Where do you stand on war?
The Pro-Life Action League laments the loss of any innocent human life. However, we do not have a general position opposing war, nor have we taken a position in opposition to any particular armed conflict.
Killing is always a tragedy, but not all killings are equally wrong. A simple example would be a police officer shooting and killing an attacker to prevent him killing someone else. In such a case, the killing is a tragedy, but the police officer has not done wrong. On the contrary, it was his duty to shoot, and if necessary kill, the attacker.
Likewise, war is sometimes necessary—as when the Allies defended themselves against the Nazi Germany and Imperial Japan in World War II. So it is not a question of taking a position “against war” in the way that one can take a position against abortion.
Innocent people inevitably die during wartime. That doesn’t make their deaths any less tragic, but the fact that innocents die is not, on its own, enough reason to say that a war is unjust. Some wars are just and some are not, and reasonable, decent people can and often do disagree about the justice of any particular war.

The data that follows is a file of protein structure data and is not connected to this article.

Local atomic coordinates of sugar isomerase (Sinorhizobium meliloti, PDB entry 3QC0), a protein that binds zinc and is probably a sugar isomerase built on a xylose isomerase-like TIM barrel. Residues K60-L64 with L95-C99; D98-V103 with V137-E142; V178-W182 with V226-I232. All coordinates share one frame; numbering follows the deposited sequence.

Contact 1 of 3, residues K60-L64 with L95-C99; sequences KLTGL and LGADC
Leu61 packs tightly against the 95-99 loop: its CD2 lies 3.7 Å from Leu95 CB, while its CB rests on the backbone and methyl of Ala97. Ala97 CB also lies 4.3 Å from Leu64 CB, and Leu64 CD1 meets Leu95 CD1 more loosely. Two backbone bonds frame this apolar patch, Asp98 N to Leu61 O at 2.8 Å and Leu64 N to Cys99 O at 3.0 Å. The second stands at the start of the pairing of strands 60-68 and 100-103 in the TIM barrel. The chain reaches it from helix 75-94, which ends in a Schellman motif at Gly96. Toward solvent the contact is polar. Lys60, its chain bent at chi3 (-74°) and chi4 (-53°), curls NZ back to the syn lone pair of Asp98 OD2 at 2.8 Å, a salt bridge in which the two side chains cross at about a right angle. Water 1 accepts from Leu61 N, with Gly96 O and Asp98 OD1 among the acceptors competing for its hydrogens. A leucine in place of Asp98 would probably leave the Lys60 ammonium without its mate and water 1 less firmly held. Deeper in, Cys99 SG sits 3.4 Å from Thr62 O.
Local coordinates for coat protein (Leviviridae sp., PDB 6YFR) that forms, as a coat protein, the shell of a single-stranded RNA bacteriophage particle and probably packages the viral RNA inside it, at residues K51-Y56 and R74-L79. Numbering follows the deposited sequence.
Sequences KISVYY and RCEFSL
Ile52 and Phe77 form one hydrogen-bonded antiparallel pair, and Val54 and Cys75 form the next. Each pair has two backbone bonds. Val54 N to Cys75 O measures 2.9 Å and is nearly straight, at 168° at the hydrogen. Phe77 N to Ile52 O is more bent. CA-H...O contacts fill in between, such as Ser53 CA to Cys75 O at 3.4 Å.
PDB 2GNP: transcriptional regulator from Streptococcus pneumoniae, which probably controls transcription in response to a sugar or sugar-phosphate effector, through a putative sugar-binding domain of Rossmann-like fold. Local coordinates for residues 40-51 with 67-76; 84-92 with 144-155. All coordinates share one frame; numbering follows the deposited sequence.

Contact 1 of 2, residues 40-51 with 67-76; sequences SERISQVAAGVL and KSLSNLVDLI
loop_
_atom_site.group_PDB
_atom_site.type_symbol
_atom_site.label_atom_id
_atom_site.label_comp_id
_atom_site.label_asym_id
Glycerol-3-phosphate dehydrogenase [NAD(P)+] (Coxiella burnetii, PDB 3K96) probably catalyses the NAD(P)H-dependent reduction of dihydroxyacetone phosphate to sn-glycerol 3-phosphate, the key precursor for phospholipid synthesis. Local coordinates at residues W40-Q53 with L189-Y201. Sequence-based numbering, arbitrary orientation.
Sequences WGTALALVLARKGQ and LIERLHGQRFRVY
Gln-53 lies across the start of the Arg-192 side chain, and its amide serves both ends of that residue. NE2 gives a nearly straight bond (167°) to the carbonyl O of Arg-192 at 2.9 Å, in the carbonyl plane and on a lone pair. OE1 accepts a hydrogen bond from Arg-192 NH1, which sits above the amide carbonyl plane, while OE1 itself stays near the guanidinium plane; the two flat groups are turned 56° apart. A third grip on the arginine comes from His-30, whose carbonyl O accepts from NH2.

Crucial Moral Distinctions
A just war is waged in order to preserve life, even if that means some people die (our own soldiers, enemy soldiers, civilians killed unavoidably). Abortion, on the contrary, attacks the very notion that life has value. No abortion is ever just—there is never a good enough reason for aborting an unborn baby.
We are not commenting here on whether any particular use of armed force is just or not. We are simply arguing that a far more basic principle is at stake in the case of abortion.
Those who support U.S. involvement in any particular armed conflict believe it to be just (even if they’re wrong), and thus believe that the lives the war defends have value. Those who support abortion have, whether they know if or not, abandoned the more fundamental principle that life has value and that innocent life must not ever be deliberately taken.